IE 11 is not supported. For an optimal experience visit our site on another browser.

Proposed law aims to knock out knock-offs

A proposed new law that would extend copyright protection to clothing has designers in an uproar and threatens to widen a rift in the American fashion industry.
/ Source: Reuters

A proposed new law that would extend copyright protection to clothing has designers in an uproar and threatens to widen a rift in the American fashion industry.

For Maria Cornejo, whose Zero + Maria Cornejo label is a favorite of First Lady Michelle Obama, the Design Piracy Prohibition Act (DPPA) would protect her work for three years from knock-offs.

It would also put the United States on par with Europe and Japan where fashion has strong copyright protection.

Like other independent designers in America, where labels and logos are protected by trademark but clothing designs aren't, Cornejo says her work has been copied.

"We had other designers coming and shopping in our stores. I felt like crying afterwards because I knew they were buying samples (to copy)," said Cornejo.

"They're basically putting their hand in my head, which is my bank, and stealing ideas. It's basically robbery."

But Isabel Toledo, creator of Michelle Obama's inauguration outfit, fears the DPPA could widen the rift between the fashion and apparel industries — and leave consumers with fewer options.

Limited copyright protection
The DPPA, which is pending in the U.S. Senate, aims to protect independent designers from companies that copy their work. It would require U.S. designers to register their designs for a fee in exchange for limited copyright protection.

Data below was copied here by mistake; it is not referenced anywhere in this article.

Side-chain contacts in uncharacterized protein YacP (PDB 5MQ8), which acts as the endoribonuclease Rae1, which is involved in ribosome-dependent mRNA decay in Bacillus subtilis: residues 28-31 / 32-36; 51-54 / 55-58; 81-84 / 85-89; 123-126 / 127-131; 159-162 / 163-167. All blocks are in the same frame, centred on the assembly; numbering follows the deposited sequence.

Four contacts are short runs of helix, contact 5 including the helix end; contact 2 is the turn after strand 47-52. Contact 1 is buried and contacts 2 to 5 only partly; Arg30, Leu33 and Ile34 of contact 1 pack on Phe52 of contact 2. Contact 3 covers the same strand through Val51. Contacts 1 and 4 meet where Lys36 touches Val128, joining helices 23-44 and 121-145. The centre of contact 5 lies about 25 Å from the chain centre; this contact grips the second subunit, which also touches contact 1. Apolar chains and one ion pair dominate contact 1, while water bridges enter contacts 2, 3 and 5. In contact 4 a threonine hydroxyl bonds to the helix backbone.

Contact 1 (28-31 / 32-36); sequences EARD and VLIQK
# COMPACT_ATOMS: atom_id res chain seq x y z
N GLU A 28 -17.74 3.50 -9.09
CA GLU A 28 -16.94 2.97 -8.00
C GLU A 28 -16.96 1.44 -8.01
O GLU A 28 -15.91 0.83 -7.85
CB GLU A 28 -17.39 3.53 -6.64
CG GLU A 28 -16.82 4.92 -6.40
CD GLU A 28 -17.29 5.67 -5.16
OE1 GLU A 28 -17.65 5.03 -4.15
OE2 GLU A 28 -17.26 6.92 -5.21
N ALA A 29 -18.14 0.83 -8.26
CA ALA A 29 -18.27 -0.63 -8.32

In Europe, registration is not mandatory, and copyright protection can last up to 25 years.

The two most prominent U.S. fashion associations have come down on opposite sides of the bill, creating a split in the industry.

The invitation-only Council of Fashion Designers of America strongly supports the DPPA. It says the worldwide fashion counterfeit market may exceed $200 billion. Many of its members are designers whose work is vulnerable to copyists.

But the larger American Apparel and Footwear Association, which represents some of the retailers the law would impact, opposes it.

Cornejo said the law would encourage collaboration between the two sides of the clothing market. Under the DPPA, mass-market retailers would have to hire designers to consult, instead of copying, she said.

But Toledo disagrees.

Equal access to fashion
"They said that manufacturers would be forced to hire us, the designers. Many of the interns I've had happen to work now for JCPenney, or the Gap — they are designers!" she said. "What are you saying, it's a hierarchy? We're better?"

Toledo worries that the DPPA would give high fashion a monopoly on trends, making good design more expensive and reducing consumer choice.

"You're now saying that the top (designers) can own the top and the bottom levels of the market," she said.

Toledo also fears the law could hurt the independent designers it was written to protect, by making them risk expensive copyright lawsuits.

"Half these young designers can hardly pay their sewers. So you're going to take that money and go to court?" she asked.

Cornejo argues that without the law, copying will continue which will hurt the designer's business.

Not so, said Ruben Toledo, president of Isabel Toledo's label.

"The American fashion system is all levels of value," he said. "A woman knows when she's buying champagne and when she's buying soda-pop. It's two different markets. But why shouldn't a woman have the right to drink Coca-Cola when she feels like it and champagne when she wants to? That's the American way."